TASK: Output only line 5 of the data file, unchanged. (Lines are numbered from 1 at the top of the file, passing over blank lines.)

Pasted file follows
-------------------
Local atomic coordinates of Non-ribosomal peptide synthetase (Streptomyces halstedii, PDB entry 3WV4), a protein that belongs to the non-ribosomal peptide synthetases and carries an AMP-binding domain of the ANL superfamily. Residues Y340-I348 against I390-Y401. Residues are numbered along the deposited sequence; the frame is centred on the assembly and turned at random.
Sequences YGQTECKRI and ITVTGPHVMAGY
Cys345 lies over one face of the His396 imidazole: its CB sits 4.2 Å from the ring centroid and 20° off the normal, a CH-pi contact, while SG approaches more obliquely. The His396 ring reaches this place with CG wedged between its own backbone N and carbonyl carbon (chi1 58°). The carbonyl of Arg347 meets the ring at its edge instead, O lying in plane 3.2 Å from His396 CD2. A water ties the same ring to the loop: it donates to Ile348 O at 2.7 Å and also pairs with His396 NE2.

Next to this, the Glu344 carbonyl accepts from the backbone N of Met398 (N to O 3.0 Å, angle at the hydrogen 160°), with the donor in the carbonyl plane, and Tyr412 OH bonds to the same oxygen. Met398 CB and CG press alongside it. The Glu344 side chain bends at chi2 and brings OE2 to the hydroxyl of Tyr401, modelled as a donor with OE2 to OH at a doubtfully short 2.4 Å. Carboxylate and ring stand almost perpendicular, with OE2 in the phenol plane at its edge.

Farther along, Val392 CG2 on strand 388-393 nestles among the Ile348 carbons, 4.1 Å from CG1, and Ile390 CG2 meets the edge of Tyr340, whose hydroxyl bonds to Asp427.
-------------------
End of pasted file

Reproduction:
Farther along, Val392 CG2 on strand 388-393 nestles among the Ile348 carbons, 4.1 Å from CG1, and Ile390 CG2 meets the edge of Tyr340, whose hydroxyl bonds to Asp427.